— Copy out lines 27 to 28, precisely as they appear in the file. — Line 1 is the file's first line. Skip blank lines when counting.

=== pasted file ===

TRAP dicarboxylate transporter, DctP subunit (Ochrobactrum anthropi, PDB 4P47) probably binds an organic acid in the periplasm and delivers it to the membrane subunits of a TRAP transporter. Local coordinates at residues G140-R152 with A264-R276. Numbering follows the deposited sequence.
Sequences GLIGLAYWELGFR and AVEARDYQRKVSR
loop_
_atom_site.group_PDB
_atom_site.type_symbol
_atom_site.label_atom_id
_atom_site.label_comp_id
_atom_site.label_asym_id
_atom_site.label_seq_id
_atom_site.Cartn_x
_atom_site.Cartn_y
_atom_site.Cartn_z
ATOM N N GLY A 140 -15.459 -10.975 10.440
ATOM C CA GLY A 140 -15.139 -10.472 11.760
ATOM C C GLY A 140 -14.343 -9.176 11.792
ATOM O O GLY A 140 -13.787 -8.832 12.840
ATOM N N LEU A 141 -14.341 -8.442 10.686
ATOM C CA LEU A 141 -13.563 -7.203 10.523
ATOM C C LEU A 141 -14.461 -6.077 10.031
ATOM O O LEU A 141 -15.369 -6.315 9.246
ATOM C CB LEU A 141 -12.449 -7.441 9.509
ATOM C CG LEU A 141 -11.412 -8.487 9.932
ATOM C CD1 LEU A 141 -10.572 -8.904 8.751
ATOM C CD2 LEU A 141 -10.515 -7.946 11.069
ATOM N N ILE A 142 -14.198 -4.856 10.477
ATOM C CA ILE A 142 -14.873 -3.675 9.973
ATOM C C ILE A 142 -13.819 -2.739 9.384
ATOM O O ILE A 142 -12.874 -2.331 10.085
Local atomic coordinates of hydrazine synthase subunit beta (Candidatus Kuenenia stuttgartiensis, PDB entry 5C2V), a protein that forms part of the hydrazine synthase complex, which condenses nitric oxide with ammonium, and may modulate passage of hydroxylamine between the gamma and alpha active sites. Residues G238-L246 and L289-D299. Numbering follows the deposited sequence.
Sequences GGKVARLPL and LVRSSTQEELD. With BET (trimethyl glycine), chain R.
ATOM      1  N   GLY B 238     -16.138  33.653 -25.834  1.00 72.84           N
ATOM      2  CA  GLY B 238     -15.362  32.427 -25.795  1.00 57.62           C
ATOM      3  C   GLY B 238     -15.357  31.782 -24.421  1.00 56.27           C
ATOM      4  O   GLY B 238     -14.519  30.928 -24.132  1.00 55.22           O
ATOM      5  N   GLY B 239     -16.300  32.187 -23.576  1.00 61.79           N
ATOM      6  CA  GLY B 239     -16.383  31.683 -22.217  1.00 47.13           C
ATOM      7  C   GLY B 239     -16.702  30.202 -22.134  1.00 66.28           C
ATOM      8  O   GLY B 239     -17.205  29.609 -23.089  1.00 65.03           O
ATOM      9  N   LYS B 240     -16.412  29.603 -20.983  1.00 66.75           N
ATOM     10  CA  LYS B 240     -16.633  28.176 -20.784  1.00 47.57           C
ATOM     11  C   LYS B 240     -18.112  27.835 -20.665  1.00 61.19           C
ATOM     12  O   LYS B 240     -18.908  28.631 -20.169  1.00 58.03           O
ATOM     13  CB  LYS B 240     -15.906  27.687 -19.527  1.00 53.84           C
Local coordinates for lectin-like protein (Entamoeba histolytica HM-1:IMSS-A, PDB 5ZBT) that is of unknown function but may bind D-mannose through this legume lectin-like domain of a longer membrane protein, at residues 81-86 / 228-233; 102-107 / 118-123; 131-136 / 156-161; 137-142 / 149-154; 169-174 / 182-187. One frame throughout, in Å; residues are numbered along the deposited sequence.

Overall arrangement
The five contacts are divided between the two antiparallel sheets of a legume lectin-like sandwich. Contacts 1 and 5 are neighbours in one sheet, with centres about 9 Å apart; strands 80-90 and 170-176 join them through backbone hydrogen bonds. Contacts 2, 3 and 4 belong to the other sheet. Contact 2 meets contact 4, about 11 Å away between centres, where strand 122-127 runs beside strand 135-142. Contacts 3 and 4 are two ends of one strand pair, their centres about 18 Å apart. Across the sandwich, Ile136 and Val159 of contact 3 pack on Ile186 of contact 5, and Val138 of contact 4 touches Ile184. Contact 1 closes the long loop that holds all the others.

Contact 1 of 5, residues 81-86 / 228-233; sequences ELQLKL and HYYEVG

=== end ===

ATOM C C ILE A 142 -13.819 -2.739 9.384
ATOM O O ILE A 142 -12.874 -2.331 10.085